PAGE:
We Helped a Boy who was Refused Placement at an Independent Special School by the Local Authority

Portrait of Sarah Woosey
Author:
Sarah Woosey
Partner, Education & Community Care Solicitor
Date:
04/02/2022

We were instructed to act on a case involving a 10 year old boy who we’ll refer to as S.

S had been attending an independent special school since 2019. The school provided him with a high level of one-to-one Applied Behaviour Analysis (ABA) support, along with onsite specialist Occupational Therapy and Speech and Language Therapy.

Before his transition to secondary school, an annual review was held in the summer term of 2021, while S was in year 5. During this meeting it was agreed that because of the intensive therapy S was receiving, he’d made significant progress. As a result, the school no longer felt that S needed the same level of intensive support he’d been receiving.

Although his current placement agreed that S still required support from a specialist placement, they felt they were ‘holding him back’.

S’s mother, Ms H, then started to look for alternative placements. She found another independent special school which provided education for children aged 3-20.

After discussions with the school and a successful taster day, it was agreed that S’s needs could be met within their current year 6 class from September 2021. They’d then be able to continue his education at the school by moving him into their year 7 class from September 2022.

Ms H requested that S’s education be moved to this school. But following a panel meeting, the request to change placement was rejected and instead the Local Authority decided S should remain at his current school until the end of year 6. A suitable special school would then be identified through the usual phase transfer process in February 2022.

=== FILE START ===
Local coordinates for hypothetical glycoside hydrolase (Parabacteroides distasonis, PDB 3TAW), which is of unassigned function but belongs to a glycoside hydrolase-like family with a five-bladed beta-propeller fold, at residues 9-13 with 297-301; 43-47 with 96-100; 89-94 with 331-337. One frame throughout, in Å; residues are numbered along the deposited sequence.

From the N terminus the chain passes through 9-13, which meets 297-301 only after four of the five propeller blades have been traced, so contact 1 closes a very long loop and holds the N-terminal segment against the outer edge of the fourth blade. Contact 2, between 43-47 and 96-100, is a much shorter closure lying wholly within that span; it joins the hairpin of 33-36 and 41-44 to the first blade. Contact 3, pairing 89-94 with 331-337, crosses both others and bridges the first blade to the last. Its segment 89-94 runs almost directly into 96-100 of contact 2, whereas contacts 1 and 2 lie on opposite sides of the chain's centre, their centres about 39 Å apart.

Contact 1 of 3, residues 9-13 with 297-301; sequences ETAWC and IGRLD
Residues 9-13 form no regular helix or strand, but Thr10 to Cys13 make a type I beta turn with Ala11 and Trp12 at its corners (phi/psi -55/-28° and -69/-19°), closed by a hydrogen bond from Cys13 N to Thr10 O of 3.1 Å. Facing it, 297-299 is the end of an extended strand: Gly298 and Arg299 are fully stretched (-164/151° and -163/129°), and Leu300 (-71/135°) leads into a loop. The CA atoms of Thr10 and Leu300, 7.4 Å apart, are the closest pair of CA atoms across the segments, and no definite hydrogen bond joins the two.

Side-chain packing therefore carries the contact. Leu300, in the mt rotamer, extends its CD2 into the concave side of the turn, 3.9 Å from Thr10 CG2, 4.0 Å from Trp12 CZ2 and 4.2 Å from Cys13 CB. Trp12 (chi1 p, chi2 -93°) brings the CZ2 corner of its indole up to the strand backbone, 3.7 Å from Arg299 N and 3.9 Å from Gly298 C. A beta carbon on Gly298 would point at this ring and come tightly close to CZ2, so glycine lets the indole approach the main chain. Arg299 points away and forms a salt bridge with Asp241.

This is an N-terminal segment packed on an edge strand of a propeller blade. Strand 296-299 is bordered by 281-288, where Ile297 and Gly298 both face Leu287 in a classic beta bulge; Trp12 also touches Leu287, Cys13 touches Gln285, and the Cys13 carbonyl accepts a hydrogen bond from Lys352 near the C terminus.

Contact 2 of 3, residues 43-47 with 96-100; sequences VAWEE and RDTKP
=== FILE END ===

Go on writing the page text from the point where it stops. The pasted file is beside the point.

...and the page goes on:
Ms H wasn’t given any reason as to why her child should stay in a school that agreed they weren’t able to continue meeting his needs.

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How Simpson Millar Helped

Ms H was understandably disappointed and frustrated by this decision and sought support from Simpson Millar to appeal the Local Authority’s decision. My colleague, Georgia Wake, and I assisted Ms H in bringing an appeal against the contents of Section I of S’s Education, Health and Care Plan (EHCP) to the Special Educational Need and Disability (SEND) Tribunal.

Although the Local Authority tried to argue they didn’t have sufficient information on Ms H’s proposed school, we provided detailed evidence and submissions to the Tribunal and Local Authority clearly showing that Ms H not only provided them with S’s school’s views that they could no longer meet S’s needs, but also with the offer of a place at her proposed school.

Following a further annual review meeting in November 2021, which Sarah attended with Ms H, it was also agreed that changes were needed in the contents of S’s EHCP. We therefore amended Ms H’s ground for appeal to include amendments to Sections B and F (the special educational needs and provisions sections) of S’s EHCP which were later agreed by the Local Authority.

In preparation for Ms H’s hearing, further pressure was placed on the Local Authority to justify why it didn’t agree to the amendments to S’s EHCP or to the change in placement, when it was clearly felt by all those working with S that his current placement was suitable for him.

No placement for year 7 had been identified either, but the point was made that it was not appropriate to let S stay in a school for a further year simply because his phase transfer was coming up. The situation could, and should, have been resolved at the Local Authority’s earliest opportunity.

Outcome

Prior to the hearing, the Local Authority conceded that the placement identified by Ms H was the only suitable placement to meet S’s needs, both for the remainder of Year 6 and Year 7 meaning that S’s placement for September is already secure, ahead of time.

Ms H is thrilled with this decision and S is excited to start his new school after the February half term.

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